Throughout history, formal garden design has been reinterpreted many times over, while retaining the key elements of balance, geometry, and symmetry. The Renaissance gardens of Europe, created between the 14th and 17th centuries, were much admired, and influenced leading designers well into the Victorian age.
The terraced gardens of Villa Gamberaia, near Florence in Italy, are cleverly designed to maximize the estates space. Photograph: Jules Bower
Villa Gamberaia, near Florence, Italy, has an 18th-century terraced garden with all the classic elements of a formal estate in a compact space: these include a water garden, an allée of pencil-slim Italian cypress trees, a grotto, and lawns.
It’s a style echoed at the Vizcaya Museum and Gardens in Miami, which owner James Deering created in the 1920s, using an Italian villa as his model. Elegant low hedges, topiary, sculptures, and a maze garden provide a worthy backdrop to a Mediterranean-style house.
Fountains and intricate topiary at Blenheim Palace in Oxfordshire, England reflect the grandeur of the stately manor, which was the birthplace and ancestral home of Sir Winston Churchill.
Another breathtaking example is Blenheim Palace in England, which has 2,000 acres (809 ha) of landscaped parkland and formal gardens, and the monumental evergreen Marlborough Hedge Maze. The intricacy of the parterre hedging in the Italian Garden is jaw-dropping, and the Upper Water Terrace has been favorably compared to the Parterre d’Eau at Versailles in France.
We invariably look east when seeking gardens with a spiritual connection. In Chinese and Japanese gardens, symbolism is paramount, and carefully placed elements such as statues, water, rocks, and garden buildings guide visitors in a meditative manner. Plants are used to tell stories, and illusions are created through careful manipulation of the landscape.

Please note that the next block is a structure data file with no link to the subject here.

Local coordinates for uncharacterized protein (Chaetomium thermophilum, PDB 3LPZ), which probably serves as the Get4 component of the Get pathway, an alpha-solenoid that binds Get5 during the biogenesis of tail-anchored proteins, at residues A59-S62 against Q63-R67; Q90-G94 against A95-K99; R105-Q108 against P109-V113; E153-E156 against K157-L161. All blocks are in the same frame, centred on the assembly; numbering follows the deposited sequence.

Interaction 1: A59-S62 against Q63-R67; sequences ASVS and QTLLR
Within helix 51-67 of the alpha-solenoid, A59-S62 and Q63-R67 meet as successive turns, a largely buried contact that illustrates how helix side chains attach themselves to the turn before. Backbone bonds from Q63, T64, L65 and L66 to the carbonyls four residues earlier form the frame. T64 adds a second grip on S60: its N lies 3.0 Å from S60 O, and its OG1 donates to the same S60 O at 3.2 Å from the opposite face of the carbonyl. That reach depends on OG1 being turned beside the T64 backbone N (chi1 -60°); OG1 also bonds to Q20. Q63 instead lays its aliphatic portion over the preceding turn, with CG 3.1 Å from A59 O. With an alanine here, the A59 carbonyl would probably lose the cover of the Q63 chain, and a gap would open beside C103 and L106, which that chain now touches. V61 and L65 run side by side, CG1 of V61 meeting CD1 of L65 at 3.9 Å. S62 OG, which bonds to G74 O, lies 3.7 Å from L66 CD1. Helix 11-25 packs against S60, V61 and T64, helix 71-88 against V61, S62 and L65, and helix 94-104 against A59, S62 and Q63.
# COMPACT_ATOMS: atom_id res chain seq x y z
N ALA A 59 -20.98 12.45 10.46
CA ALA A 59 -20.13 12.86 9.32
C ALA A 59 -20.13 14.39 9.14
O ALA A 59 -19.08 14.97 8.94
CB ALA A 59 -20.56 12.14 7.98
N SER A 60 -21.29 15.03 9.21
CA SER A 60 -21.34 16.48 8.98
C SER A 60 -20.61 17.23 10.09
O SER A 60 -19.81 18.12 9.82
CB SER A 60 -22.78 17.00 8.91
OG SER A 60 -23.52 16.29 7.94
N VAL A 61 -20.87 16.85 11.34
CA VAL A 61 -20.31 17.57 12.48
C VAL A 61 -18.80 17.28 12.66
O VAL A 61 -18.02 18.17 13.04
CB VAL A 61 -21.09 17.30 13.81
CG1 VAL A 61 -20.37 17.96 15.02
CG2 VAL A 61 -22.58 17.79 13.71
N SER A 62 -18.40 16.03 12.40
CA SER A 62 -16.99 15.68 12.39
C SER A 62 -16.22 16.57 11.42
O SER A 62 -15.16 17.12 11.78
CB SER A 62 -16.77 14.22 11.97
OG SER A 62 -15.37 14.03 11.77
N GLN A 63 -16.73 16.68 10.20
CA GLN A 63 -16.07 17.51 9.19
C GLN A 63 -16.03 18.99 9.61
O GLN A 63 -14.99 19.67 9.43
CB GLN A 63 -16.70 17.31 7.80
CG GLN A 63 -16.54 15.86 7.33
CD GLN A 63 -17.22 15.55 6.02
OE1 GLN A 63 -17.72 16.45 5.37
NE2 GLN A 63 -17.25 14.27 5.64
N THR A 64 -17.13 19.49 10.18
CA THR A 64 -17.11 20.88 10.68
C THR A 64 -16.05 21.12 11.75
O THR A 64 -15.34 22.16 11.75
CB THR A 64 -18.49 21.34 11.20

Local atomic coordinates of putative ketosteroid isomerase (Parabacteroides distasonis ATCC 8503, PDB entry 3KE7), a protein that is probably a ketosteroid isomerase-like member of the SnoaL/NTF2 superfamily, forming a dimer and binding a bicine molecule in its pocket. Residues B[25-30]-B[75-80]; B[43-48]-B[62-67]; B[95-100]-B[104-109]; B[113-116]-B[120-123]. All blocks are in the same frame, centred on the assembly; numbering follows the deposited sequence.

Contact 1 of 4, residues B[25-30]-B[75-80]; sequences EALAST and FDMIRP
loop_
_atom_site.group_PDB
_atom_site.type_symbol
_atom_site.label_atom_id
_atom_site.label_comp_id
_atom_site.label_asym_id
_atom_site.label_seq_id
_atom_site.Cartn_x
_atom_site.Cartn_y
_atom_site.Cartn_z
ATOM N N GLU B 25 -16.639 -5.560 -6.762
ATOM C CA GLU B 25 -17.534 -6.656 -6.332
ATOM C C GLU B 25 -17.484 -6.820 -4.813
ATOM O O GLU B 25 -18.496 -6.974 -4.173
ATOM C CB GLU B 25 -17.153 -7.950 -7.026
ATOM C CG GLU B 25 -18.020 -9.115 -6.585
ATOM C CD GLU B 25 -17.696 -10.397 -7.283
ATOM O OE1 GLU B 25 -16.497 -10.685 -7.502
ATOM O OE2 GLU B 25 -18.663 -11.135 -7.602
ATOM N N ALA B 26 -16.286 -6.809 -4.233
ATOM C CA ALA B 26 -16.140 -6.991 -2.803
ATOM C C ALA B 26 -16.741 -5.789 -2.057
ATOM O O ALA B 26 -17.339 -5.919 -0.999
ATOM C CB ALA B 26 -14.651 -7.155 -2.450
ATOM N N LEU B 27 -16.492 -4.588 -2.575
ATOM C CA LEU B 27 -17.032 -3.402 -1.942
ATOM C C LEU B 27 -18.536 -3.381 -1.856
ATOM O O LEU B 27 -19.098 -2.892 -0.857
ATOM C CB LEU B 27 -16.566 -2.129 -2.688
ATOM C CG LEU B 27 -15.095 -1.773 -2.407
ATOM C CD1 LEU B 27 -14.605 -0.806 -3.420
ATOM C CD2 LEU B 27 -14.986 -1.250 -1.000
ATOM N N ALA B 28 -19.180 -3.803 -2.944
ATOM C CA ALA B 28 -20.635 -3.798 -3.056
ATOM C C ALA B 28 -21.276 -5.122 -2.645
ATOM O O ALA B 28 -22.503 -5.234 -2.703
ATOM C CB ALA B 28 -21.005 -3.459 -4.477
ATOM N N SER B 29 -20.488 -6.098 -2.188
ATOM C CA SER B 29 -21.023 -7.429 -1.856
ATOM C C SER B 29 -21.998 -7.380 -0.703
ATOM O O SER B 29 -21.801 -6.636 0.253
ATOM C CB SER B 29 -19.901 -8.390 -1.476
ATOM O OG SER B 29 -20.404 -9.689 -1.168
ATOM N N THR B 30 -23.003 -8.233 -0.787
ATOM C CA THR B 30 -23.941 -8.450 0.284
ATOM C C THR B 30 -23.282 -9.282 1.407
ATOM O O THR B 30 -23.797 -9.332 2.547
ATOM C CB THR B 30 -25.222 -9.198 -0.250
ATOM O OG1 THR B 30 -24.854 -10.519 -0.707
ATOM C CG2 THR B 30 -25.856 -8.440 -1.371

Saihoji or Koke-Dera in Kyoto is carpeted with more than 120 different kinds of moss, creating a lush and tranquil atmosphere. Photograph: Shutterstock
Saihoji is an ancient stroll garden in Kyoto, also known as Koke-Dera or Moss Temple. As you might expect, it contains many velvety mosses, alongside dry-rock waterfalls, pavilions, and the mysterious Golden Pond. Another Japanese garden is Kenrokeun, which also has a large pond, this time representing the sea, and beautiful views of the surrounding landscape.
The Humble Administrator’s Garden in Suzhou, China, is a UNESCO World Heritage Site, and dates back to 1509. Photograph: Getty
In China, the Humble Administrator’s Garden is the largest of Suzhou’s traditional gardens and reimagines an entire natural landscape within just 13 acres (5.3 ha), including hills, bamboo forests, winding streams, bridges, and pavilions. With features like The Hall of Distant Fragrance and the Heavenly Spring Pavilion, the not-so-humble garden—dating from the Ming Dynasty in the 16th century—is a World Heritage Site.
Influenced by the apothecary herb gardens of the 16th century and the 19th century’s bountiful kitchen gardens, an estate that produces fruit, vegetables, and herbs is more fashionable than ever. Audley End in eastern England is a striking example. Alongside the Jacobean mansion house and the Capability Brown landscape sits a timeless kitchen garden, with many varieties of heirloom fruits and vegetables, including a 150-year-old Black Hamburg grapevine.
The interior of the vine house in the Capability Brown-designed grounds at Audley End in Essex, England. Photograph: English Heritage/Patricia Payne
Similarly, at Filoli in California, the estate’s sunniest spot was reserved for the Panel Garden. Created in the 1920s, and clearly drawing on the English Victorian style, stone fruits were fan-trained against walls, and now grow alongside espaliered fruit trees and rows of Mission olives.
The contemporary version is Babylonstoren in South Africa, an organic healing garden by French architect Patrice Taravella, where every single plant is edible or medicinal. Some 300 varieties are presented in meticulously arranged patterns, alongside chickens, pollinating bees, nuts, citrus fruits, and a prickly pear maze.
Written by Aileen Scoular, an award-winning garden designer and journalist.